Delicious TV: Kulebyaka, traditional savory pie

Russian cuisine has always prided itself on its baked goods, especially traditional yeast-based savory pies. Kulebyaka (or coulibiac) and korovai have long served as symbols of Russian hospitality and a bountiful table.

Kulebyaka is a kind of closed pie. The word stems from the Old Slavonic verb kulebyachit’, which meant to hand-roll, crumple, bend or fold dough. As such, this verb encompasses the full spectrum of activities that take place when making dough for the kulebyaka, which needs special effort and thoroughness without which the quality of this treat would surely suffer. You’ll often see in popular publications that the kulebyaka is a corrupted form of the German ‘Kohlgeback’, a word that means a cabbage pastry. However, this version is mistaken. Kulebyakas are absolutely not cabbage pastries. Instead, they primarily contain meat, fish, and/or mushrooms.

Kulebyakas are usually long, skinny, and tall pastries, although homemade versions can come in any shape and size.

Kulebyaka dough is yeasty, buttery sourdough (with a minimum of 40 grams of yeast for every kilogram of dough). After being baked, the dough shouldn’t be thick, but it should be firm enough to support a large layer (or layers) of filling(s).

The filling is always hard and based on one kind of food—meat, fish, mushrooms, or cabbage—that can have rice, hard-boiled eggs, or onions added to it.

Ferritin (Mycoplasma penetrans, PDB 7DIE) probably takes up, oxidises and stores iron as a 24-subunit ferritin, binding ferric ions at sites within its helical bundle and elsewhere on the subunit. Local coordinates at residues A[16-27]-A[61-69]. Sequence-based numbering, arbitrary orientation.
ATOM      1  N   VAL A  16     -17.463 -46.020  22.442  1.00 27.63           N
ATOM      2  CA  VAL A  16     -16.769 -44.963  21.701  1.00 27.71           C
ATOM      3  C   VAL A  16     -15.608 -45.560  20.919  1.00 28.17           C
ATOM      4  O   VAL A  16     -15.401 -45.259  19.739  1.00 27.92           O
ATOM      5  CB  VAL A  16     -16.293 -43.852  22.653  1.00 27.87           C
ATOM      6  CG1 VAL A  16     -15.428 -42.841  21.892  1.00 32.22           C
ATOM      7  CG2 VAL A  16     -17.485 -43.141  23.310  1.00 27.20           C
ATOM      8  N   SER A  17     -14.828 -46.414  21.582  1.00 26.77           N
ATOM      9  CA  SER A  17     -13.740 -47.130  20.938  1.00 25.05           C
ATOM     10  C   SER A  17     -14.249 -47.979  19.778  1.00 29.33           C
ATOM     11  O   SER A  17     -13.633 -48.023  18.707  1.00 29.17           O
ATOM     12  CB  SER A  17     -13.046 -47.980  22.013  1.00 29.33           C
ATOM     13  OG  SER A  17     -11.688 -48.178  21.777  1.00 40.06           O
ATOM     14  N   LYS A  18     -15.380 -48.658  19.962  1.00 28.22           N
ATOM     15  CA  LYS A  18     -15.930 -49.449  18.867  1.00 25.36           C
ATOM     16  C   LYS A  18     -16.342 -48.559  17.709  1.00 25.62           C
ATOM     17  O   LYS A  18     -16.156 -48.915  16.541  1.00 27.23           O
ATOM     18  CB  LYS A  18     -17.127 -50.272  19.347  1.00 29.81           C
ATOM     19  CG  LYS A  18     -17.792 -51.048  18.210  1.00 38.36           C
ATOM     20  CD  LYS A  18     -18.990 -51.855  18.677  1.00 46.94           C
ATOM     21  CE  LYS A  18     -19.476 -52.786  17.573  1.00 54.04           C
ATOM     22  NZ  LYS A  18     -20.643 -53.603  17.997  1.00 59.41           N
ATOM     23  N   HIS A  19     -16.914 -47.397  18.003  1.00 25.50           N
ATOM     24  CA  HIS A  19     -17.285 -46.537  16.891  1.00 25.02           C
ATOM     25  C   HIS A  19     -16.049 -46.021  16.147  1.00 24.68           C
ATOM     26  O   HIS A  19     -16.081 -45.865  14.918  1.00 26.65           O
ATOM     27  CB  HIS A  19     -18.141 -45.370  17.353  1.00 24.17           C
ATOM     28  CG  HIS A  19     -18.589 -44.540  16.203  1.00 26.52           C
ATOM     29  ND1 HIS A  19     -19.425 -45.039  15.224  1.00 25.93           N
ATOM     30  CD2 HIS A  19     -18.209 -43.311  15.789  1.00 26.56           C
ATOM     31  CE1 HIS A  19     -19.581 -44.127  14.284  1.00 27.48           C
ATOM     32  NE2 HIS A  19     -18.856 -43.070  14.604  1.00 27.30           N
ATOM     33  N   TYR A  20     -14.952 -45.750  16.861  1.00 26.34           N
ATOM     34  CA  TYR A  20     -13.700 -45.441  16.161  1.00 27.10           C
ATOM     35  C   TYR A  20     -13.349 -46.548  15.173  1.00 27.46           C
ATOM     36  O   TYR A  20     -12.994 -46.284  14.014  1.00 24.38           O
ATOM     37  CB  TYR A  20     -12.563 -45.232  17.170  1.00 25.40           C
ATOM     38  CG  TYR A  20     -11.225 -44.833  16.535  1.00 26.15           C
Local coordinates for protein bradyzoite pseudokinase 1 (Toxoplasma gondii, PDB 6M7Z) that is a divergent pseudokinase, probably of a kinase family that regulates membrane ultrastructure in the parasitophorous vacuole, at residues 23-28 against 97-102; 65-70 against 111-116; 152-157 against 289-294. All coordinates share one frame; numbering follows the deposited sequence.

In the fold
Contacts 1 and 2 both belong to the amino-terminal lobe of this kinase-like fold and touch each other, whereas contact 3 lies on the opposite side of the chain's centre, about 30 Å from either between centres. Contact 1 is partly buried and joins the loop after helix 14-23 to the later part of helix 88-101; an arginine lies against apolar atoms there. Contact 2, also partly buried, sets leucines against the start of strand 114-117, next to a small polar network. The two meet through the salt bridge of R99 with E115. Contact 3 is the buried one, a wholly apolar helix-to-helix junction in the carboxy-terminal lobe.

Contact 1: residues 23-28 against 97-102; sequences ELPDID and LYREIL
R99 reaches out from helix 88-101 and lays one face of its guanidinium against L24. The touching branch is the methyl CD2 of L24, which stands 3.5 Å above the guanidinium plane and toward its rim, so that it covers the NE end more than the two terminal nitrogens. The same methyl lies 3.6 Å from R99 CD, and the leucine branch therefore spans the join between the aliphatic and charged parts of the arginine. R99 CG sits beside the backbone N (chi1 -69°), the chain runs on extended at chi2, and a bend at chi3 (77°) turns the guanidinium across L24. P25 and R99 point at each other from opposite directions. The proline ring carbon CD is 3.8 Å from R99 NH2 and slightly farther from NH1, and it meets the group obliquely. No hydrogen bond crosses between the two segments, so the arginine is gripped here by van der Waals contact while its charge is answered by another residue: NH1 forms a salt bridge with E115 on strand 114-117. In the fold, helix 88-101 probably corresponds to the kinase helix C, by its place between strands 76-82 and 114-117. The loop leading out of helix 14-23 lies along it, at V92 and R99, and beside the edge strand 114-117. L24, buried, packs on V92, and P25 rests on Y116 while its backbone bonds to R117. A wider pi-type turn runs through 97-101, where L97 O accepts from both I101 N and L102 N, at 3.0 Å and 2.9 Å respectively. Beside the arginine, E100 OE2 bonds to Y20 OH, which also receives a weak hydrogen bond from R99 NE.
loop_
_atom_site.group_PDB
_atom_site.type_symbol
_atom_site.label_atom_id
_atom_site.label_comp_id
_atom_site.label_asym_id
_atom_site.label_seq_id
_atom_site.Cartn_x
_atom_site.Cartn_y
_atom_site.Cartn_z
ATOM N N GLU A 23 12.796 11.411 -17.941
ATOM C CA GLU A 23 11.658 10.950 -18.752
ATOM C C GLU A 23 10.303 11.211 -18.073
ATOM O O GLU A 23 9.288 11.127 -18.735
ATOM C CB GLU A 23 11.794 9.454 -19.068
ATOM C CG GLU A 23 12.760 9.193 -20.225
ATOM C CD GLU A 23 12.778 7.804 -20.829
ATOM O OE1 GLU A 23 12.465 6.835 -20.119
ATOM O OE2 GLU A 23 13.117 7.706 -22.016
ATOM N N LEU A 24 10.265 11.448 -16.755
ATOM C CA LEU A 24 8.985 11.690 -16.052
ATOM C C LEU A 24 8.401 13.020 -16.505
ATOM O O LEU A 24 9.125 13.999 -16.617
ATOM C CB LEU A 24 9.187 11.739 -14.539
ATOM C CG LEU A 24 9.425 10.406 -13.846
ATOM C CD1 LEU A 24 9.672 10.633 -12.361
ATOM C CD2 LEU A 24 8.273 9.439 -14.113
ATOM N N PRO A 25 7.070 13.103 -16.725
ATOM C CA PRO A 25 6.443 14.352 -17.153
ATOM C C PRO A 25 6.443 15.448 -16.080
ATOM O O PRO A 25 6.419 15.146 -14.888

Kulebyakas have enjoyed worldwide fame since the 19th century. French chefs working in Russia at this time modified the kulebyaka’s recipe to present it as haute cuisine. So, instead of using yeast dough, they started to use more delicate “French” dough. In addition, wild game, mushrooms, rice, and salmon started to replace the most popular fillings. Kulebyaka is usually served as a dish in itself, but can also be served with all kinds of soups and broths.

2 eggs

2 onions

600 grams of beef

A bunch of green onions

A cup of flour



Salt, pepper

How we make it?

1) We’ll start with the dough. It’s better to use dough with yeast. You can read in more detail in the pies video-tutorial.

2) We’ll use ground beef with onion and eggs as our filling. We're using beef on the bone so we can make a little broth that we’ll pour inside the kulebyaka to make it juicier. We’ll remove the meat from the bone and run it through the meat grinder.

3) Now we’ll cut the onion and fry it. We’ll fry the ground beef with the onions for just a few minutes. Meat will be cooked inside the pie.

4) Cut the boiled eggs.

5) Now it’s time to shape our pie. We’ll lay the filling in layers. First a layer of beef, then a layer of eggs, another layer of beef, onions, and beef once more. We’ll add a couple of spoonfuls of broth.

6) Form the borders and the layer of dough on top.

7) The last step is to brush the kulebyaka with egg yoke. Make some cuts on the sides to let steam out. We place the kulebyaka in the oven for 30-40 minutes at 200 degrees Celsius.

Bon appetit!

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